(a) Screen for myogenic genes

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this hypothesis, researchers isolated DNA from C3H 10TV2 cells grown in the presence of 5-azacytidine and transfected it into untreated cells. The observation that 1 in 104 cells trans-fected with this DNA was converted into a myotube is consistent with the hypothesis that one or a small set of closely linked genes is responsible for converting fibroblasts into myotubes.

Subsequent studies led to the isolation and characterization of four different but related genes that can convert C3H 10TV2 cells into muscle. Figure 22-15 outlines the experimental protocol for identifying and assaying one of these genes, called the myogenic determination (myoD) gene. C3H 10TV2 cells transfected with myoD cDNA and those treated with 5-azacytidine both formed myotubes. The myoD cDNA also was able to convert a number of other cultured cell lines into muscle. Based on these findings, the myoD gene was proposed to play a key role in muscle development. A similar approach identified three other genes—myogenin, myf5, and mrf4—that also function in muscle development.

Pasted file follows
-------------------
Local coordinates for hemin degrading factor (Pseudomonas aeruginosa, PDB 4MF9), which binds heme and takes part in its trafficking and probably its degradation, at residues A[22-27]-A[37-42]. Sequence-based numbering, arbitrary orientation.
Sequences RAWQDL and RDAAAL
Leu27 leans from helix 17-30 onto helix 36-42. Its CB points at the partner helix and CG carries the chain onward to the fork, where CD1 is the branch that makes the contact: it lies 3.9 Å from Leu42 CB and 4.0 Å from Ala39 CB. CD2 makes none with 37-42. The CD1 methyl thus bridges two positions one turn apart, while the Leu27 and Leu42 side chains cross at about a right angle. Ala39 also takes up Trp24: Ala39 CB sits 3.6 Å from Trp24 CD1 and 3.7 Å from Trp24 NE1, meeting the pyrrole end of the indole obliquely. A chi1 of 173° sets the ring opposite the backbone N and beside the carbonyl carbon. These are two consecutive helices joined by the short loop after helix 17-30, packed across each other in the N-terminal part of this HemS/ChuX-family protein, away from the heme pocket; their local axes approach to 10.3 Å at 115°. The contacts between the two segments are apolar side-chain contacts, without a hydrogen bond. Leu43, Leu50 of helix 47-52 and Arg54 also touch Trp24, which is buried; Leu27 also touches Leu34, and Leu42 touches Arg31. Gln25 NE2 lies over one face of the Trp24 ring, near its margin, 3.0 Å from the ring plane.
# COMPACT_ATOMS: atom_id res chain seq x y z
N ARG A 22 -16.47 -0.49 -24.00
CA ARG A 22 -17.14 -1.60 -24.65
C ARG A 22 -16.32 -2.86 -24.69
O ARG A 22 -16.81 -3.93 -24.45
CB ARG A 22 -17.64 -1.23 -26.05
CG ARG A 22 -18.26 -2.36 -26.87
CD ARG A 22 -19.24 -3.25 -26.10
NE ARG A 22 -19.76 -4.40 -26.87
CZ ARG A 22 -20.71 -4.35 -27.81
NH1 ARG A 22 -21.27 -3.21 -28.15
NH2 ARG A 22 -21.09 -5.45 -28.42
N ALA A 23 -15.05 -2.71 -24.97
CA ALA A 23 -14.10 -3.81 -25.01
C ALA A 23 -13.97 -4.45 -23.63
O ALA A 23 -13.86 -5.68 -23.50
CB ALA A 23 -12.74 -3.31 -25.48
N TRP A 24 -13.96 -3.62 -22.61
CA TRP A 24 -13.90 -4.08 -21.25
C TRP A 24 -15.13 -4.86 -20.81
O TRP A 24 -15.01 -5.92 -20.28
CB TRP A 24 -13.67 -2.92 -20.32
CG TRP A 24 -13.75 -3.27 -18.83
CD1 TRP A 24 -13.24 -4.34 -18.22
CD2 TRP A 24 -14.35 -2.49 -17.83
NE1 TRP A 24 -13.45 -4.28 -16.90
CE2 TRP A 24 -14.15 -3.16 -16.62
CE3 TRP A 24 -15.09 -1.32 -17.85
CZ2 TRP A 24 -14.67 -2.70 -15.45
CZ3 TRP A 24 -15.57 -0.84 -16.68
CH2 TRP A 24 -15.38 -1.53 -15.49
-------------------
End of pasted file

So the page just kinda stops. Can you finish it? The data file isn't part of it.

Muscle-Regulatory Factors (MRFs)

and Myocyte-Enhancing Factors (MEFs) Act in Concert to Confer Myogenic Specificity

The four myogenic proteins—MyoD, Myf5, myogenin, and MRF4—are all members of the basic helix-loop-helix (bHLH) family of DNA-binding transcription factors (see Figure 11-22b). Near the center of these proteins is a DNA-binding basic (B) region adjacent to the HLH domain, which mediates dimer formation. Flanking this central DNA-binding/dimerization region are two activation domains. We refer to the four myogenic bHLH proteins collectively as muscle regulatory factors, or MRFs (Figure 22-16a).

(a) Structure of muscle-regulatory factors (MRFs)

DNA binding/dimerization

(a) Structure of muscle-regulatory factors (MRFs)

DNA binding/dimerization

Transactivation